There are two main ingredients to running a business effectively and successfully. First is having the big picture of whom the company serves, and knowing how to meet or exceed their expectations. This includes providing the right products or services when, where and at the price the customer wants to pay. The second is execution, i.e., doing those things that make the company better than the competition by consistently saying what the company is going to do and then doing it.
Today, every business is faced with challenges, many of which have never been experienced previously. The economy is teetering on a recession, inflation has soared to the highest level in 40 years, and we’re still dealing with the effects of an almost three-year pandemic (although fortunately, the tide seems to have turned, and COVID deaths dramatically have been reduced with the advent of a vaccine and improved treatments). Moreover, the war in Ukraine and Russia’s brutal aggression have put the world on edge, raising concerns about an escalating conflict and even heretofore unmentioned use of nuclear weapons. Meanwhile, the workplace is trying to decide where and how people will work. Is it at home or the office, or a combination of both? The list seems endless but let us not forget the upcoming presidential 2024 election, sure to raise consumer concerns about who wins and what will happen after that.
No matter how successful a company has been, every organization must reassess all aspects of its business. With our cloudy economic outlook, companies are compelled to be prepared for uncertainty, not knowing when the next disruptive shoe may drop.
This is where the big picture becomes job No. 1 for senior leadership. Short, intermediate, and long-term objectives must be reassessed to be sure they are affordable and doable in this unfamiliar environment. Nothing can be off-limits, and there can be no sacred cows.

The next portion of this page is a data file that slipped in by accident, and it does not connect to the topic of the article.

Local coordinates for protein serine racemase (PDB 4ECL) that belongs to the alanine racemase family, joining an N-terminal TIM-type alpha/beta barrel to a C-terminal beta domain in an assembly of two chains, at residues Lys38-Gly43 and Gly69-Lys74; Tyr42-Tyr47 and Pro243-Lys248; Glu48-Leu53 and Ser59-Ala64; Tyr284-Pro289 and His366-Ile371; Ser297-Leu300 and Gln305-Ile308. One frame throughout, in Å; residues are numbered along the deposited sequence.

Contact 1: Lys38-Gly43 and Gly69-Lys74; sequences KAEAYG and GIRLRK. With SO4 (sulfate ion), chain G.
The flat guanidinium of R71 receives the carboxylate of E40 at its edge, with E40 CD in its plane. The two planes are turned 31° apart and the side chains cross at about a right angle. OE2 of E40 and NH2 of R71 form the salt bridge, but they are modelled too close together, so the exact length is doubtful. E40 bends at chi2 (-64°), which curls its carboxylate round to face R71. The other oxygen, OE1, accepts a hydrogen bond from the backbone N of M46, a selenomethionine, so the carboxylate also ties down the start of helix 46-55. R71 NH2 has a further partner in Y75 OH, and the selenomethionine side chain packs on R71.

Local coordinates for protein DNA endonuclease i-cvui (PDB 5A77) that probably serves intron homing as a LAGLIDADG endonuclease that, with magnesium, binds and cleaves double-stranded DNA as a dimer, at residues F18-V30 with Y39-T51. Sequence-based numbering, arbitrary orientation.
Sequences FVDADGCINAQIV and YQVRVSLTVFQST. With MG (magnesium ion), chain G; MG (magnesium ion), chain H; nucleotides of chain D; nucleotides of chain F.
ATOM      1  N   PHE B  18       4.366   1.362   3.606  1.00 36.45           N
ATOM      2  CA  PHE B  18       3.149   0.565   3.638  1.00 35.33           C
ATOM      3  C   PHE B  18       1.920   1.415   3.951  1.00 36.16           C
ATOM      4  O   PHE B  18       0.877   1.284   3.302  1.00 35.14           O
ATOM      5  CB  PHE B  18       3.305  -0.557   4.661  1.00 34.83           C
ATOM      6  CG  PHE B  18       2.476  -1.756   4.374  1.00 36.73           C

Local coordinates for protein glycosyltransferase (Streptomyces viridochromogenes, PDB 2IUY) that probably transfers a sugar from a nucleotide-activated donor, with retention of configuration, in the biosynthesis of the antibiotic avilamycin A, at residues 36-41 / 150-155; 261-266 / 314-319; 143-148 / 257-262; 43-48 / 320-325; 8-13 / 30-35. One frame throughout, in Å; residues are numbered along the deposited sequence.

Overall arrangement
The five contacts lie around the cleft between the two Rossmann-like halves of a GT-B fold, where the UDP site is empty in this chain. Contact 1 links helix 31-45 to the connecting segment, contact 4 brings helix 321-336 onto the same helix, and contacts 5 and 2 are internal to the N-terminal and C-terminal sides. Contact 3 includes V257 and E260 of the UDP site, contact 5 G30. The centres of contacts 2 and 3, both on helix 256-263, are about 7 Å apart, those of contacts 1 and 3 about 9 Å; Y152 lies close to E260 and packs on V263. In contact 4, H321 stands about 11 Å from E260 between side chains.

The second prong of an organization’s success is execution. That means sweating the details and ensuring that the company consistently produces as promised. Making things happen correctly is the job of operators, typically in middle management. Of course, leadership must keep an eye on day-to-day efforts, but they cannot micromanage, particularly when attempting to figure out the big picture. More so than ever, under today’s circumstances, the operators must be given the responsibility, authority and resources, including funding, to manage as they have never managed before.
Some have said that businesses have had it so good for so long that they might not be able to rise to the occasion demanded by the economy and a world in a tailspin. If history is a guide, that is not so. We pulled through the great depression of the 1930s; we prevailed over two world wars and too many other conflicts; we overcame the effects of the cataclysmic World Trade Center terrorist attack; and we not only beat the recession of 2007/2009, we as a country also experienced soaring prosperity, including a stock market that just wouldn’t quit. Businesses of all shapes and sizes learn from the past to build for the future.
Today’s lesson is for prudence, focusing on what we do best and postponing the rest. As it has been said many times, “This too shall pass.” ●
Visit Michael Feuer’s website www.TipsFromTheTop.info to learn more about his columns, watch videos and purchase his books, “The Benevolent Dictator” and “Tips From The Top.”